The Department of Health and Social Care (DHSC) has announced a radical change to NHS health checks, as it launches a review to explore how analytics and data-driven technologies can deliver personalised health advice to patients.

The “new look” NHS health checks intend to make prevention and treatment much more effective by looking at whether tailored programmes that take age, genetics and socioeconomic factors into account can more effectively prevent disease.

The changes are part of a wider shift from “blanket approaches” to public health, toward a modernised, future-proof system that takes risk or personal choices into account, harnessing the latest technologies.

Drawing on developments in cancer treatment – the most advanced area of personalised medicine in terms of detection and treatment – DHSC will explore how data might also be used to help reduce individuals’ risk of developing other conditions that cause early death, such as high blood pressure, Type 2 diabetes, stroke, kidney disease and heart disease.

These “personalised, intelligent health checks” will be offered to patient groups based on their specific risk factors.

For example, one test might target drinking advice at 40 to 49-year-olds, as alcohol use is more common in this age group, while 70 to 74-year-olds could be targeted with advice on how to reduce their blood pressure.

A review of the NHS health check programme will look at ways to maximise uptake so more people can benefit from new smarter checks, targeted towards those most at risk.

DHSC will look at where digitisation is most appropriate, and consider increasing the range of advice checks can offer – for example, prevention of musculoskeletal problems or early action on hearing loss.

It will also explore a specific check-up for those approaching retirement age to help prevent or delay future care needs.

Health secretary Matt Hancock said: “Personalised, preventative healthcare is mission critical to the future-fit healthcare service we want to build. We must harness the latest technology and techniques to move away from the one-size-fits-all approach of the past.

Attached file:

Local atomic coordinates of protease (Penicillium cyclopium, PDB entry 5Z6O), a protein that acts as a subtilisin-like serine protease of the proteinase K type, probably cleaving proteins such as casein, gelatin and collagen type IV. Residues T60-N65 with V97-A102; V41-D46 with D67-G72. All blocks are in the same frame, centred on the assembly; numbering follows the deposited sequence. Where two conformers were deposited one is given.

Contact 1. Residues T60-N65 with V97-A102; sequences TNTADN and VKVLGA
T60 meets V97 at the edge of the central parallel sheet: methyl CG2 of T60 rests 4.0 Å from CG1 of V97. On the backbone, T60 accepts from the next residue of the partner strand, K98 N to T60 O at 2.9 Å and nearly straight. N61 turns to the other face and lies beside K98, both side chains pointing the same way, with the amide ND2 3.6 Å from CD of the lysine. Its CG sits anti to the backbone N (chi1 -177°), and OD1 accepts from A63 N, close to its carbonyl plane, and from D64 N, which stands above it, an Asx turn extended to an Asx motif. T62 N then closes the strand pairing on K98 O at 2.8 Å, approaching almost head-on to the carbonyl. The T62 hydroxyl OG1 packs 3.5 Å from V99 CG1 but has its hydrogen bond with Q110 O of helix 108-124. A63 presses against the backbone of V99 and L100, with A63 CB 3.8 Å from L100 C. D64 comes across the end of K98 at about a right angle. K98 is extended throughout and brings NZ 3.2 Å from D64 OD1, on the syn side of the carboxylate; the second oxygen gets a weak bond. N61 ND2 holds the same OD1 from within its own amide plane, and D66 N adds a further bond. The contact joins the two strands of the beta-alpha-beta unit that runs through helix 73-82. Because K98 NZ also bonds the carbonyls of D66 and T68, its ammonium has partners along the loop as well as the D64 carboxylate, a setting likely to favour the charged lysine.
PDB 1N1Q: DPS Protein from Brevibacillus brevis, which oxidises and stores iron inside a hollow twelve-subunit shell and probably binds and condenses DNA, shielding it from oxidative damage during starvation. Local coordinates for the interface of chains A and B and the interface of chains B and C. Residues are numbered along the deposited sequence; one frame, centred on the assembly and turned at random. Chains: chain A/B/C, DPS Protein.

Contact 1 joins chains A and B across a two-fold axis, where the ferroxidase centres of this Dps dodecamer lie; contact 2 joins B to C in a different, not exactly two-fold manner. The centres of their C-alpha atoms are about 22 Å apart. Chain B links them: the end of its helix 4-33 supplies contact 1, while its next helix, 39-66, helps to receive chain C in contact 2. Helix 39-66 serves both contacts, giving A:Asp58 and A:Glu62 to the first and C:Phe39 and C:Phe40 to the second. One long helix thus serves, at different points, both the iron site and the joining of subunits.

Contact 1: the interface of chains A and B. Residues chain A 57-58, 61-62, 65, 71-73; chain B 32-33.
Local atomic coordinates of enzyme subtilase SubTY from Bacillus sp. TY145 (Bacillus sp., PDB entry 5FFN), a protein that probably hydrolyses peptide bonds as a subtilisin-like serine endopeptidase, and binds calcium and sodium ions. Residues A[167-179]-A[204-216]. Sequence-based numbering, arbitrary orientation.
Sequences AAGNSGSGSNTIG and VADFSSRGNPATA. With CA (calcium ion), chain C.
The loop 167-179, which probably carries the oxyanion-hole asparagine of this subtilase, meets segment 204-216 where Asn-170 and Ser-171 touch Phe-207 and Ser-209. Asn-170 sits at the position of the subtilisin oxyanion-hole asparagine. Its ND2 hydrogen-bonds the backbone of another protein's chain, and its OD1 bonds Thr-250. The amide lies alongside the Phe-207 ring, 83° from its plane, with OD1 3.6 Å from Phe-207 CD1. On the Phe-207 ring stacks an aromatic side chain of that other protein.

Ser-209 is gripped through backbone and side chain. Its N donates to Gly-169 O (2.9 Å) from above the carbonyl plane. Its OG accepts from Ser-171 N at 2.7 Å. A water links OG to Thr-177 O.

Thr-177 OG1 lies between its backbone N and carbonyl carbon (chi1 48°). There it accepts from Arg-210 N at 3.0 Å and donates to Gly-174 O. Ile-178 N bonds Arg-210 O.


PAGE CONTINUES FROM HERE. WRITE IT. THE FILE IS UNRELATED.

“The review we are announcing today will be an important step towards achieving that, helping us to find data-led, evidenced based ways to support people to spot, manage and prevent risks to their health through targeted intervention.”

Currently, “one size fits all” health checks are commissioned by local authorities and offered on a standard basis to everyone over the age of 40-74, with little attention to their individual risks or needs.

Underpinning the Long Term Plan

The Government hopes that the new analytics-based health checks will “underpin” the commitment laid out in the NHS Long Term Plan to prevent 150,000 heart attacks, strokes and cases of dementia.

According to DHSC, over 14 million people – 90% of the eligible population – have been offered an NHS Health Check in the last five years, with nearly seven million have taken up the offer.

In this period, over 700,000 people have been identified as being at high risk of cardiovascular disease.

DHSC claimed an estimated 500 lives were saved each year as a result of NHS health checks, but said there was “potential for people to benefit even more from a more tailored service.”

Jacob West, executive director of healthcare innovation at the British Heart Foundation, said: “For ten years NHS health checks have played a significant role in identifying and supporting those at risk of developing cardiovascular disease, towards reducing the incidence of heart disease, diabetes and stroke in England.

“But we know that uptake is variable, so we welcome the Government’s decision to review the health check programme, revisiting the evidence in the light of the latest scientific and technological development and finding better ways of targeting checks at those most likely to benefit.

“The British Heart Foundation look forward to playing an active role in the review, drawing on the extensive expertise of our researchers, partners in health and care and the insights of patients and the public to ensure any changes lead to meaningful improvements in peoples’ health.

“Improving the effectiveness and uptake of health checks could play a key part in delivering the NHS Long-term plan commitment to prevent 100,000 heart attacks and strokes over the next ten years.”

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